“A fire extinguisher should be close by. An entire venue can get burnt or asthmatic attack aggravated. Where it is being used on dance floors, it should be positioned at least ten meters from human contact. Be sure to put in mind the safety of others as the operator and also guide and advice planners and clients on the use of the effects,” she advised.

Make-up artist and hair stylist

“The make-up artists should make sure they wash their brushes and sanitise before use per client and where possible, use tools per clients. Sharp objects should not be shared, client should insist on this by ensuring it is opened in front of them. The ingredients of all cosmetics should be checked and researched. It is the duty of this practitioner to ask client of any allergies and where not asked, client should state it.

“The hairstylist should ensure they check the wiring of all tools to be used. Make necessary guide to protect the client from burns as a result of the use of hot working tools,” she explained.

Planner

Popoola stressed that it is good and advisable to have a safety professional attached to an organisation and where it is not affordable, the planner or a designated staff should take full responsibility of this.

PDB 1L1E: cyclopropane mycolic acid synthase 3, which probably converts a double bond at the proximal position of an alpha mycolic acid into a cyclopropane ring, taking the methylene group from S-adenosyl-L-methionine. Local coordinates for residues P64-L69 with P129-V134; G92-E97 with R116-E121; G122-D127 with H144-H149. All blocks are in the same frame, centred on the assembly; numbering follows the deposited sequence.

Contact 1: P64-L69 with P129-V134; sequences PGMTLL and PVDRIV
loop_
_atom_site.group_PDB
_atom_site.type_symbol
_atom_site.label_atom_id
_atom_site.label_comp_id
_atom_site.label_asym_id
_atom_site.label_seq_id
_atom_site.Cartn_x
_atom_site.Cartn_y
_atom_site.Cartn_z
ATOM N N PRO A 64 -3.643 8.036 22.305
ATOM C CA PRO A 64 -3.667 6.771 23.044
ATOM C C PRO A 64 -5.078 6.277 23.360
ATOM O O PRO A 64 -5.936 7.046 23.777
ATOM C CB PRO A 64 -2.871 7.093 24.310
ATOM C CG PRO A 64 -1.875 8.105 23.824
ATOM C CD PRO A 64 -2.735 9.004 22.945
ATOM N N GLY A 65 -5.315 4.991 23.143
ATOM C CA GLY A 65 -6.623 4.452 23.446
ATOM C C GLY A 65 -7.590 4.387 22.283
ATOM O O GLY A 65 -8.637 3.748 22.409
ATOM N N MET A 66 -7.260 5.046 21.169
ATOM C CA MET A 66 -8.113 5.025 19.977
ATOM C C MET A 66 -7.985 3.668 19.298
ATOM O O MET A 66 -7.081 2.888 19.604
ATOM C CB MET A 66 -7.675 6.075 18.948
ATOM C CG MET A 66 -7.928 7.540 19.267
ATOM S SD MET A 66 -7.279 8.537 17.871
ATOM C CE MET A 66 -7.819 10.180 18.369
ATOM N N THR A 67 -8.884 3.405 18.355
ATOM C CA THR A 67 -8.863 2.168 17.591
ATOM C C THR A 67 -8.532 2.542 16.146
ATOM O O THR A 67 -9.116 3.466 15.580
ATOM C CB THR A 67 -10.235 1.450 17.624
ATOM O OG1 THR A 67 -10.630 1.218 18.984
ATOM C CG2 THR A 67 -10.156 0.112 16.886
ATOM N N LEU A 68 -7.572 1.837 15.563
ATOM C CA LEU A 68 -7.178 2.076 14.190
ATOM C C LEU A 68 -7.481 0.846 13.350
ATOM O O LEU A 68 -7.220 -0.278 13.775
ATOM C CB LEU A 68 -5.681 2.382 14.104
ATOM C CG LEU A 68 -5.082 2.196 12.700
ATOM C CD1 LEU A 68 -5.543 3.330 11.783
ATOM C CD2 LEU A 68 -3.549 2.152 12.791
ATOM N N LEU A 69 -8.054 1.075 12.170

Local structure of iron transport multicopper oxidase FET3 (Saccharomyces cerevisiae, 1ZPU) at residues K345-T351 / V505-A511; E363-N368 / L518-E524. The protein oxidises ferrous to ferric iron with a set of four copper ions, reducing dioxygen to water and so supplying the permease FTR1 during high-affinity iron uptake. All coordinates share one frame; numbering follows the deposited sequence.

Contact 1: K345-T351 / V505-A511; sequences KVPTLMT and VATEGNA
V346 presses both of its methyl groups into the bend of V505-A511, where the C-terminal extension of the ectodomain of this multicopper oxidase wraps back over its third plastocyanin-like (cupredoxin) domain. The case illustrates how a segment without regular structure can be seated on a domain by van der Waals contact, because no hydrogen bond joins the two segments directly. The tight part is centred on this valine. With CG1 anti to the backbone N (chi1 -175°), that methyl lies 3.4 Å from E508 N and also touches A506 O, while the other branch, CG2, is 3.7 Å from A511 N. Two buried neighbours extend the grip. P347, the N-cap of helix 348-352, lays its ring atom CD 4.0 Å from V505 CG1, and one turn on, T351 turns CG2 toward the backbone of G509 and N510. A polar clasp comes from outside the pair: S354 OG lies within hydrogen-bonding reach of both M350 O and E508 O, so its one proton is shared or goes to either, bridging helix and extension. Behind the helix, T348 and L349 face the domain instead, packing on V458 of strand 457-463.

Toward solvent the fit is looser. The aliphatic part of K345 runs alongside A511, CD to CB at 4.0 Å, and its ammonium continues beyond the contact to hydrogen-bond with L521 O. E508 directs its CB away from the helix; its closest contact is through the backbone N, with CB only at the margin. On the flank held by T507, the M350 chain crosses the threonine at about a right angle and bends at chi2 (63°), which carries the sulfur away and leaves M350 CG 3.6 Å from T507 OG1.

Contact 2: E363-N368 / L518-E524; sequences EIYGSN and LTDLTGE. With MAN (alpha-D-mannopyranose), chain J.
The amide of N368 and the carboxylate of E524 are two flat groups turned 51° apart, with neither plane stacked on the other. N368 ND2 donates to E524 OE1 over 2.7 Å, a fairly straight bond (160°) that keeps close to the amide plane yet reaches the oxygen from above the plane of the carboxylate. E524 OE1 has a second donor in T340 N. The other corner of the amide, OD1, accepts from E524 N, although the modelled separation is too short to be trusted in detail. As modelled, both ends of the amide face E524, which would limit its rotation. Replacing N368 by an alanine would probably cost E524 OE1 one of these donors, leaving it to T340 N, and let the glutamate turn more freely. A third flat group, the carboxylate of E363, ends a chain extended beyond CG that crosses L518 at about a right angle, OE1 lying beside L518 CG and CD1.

The chief operating officer and HSE Manager, Events HSE Services said that they should attend safety trainings, know what to look out for and risk to be assessed or involved per event type handled and the mitigation to place on each assessed risk.

She said that clients be advised on anything that will breach safety of human lives and properties, adding that anything that will lead to litigation should be avoided.

 Clients

She noted that for clients which is believed to be the organisers of the event have the responsibility to ensure the safety of guests and make sure the event is not of risk to the health & safety of humans and the environment.

“Where not clear, seek advice or talk to a professional. Be sure all risks involved with the event have been assessed and adequate measures have been put in place to either eliminate the risk or mitigate,” Popoola said.

General rules/ practice

Some of the general rules and practices Popoola suggested include insuring life of staff and properties/equipment, teaching everyone about safety signs, teaching and training on the use of fire extinguishers, safety first should be the mantra, learning about ergonomic effects and avoiding damage to staff physiology, carrying out thorough risk assessment before the start of any event, having a safety guideline and policy and using personal protective items where needed.

“In all, every individual is responsible for their own safety and the safety of the environment. They should ensure to have measures to protect themselves and where possible eliminate or mitigate anything that pose a risk. Safety should be the first thing in mind and building block for every event process,” she said.